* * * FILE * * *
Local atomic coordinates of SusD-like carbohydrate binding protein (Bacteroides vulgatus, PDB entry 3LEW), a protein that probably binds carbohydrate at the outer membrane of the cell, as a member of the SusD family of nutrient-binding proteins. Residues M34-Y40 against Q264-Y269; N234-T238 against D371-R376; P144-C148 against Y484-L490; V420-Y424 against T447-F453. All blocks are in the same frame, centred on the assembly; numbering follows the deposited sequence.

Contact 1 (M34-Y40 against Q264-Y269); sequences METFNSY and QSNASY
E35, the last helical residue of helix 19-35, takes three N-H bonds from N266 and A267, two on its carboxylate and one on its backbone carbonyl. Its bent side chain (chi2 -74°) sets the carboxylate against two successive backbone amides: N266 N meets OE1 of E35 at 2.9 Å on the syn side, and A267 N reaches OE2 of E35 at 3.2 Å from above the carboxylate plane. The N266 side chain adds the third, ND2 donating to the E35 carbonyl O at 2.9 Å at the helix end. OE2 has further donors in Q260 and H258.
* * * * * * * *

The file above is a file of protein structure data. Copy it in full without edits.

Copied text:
Local atomic coordinates of SusD-like carbohydrate binding protein (Bacteroides vulgatus, PDB entry 3LEW), a protein that probably binds carbohydrate at the outer membrane of the cell, as a member of the SusD family of nutrient-binding proteins. Residues M34-Y40 against Q264-Y269; N234-T238 against D371-R376; P144-C148 against Y484-L490; V420-Y424 against T447-F453. All blocks are in the same frame, centred on the assembly; numbering follows the deposited sequence.

Contact 1 (M34-Y40 against Q264-Y269); sequences METFNSY and QSNASY
E35, the last helical residue of helix 19-35, takes three N-H bonds from N266 and A267, two on its carboxylate and one on its backbone carbonyl. Its bent side chain (chi2 -74°) sets the carboxylate against two successive backbone amides: N266 N meets OE1 of E35 at 2.9 Å on the syn side, and A267 N reaches OE2 of E35 at 3.2 Å from above the carboxylate plane. The N266 side chain adds the third, ND2 donating to the E35 carbonyl O at 2.9 Å at the helix end. OE2 has further donors in Q260 and H258.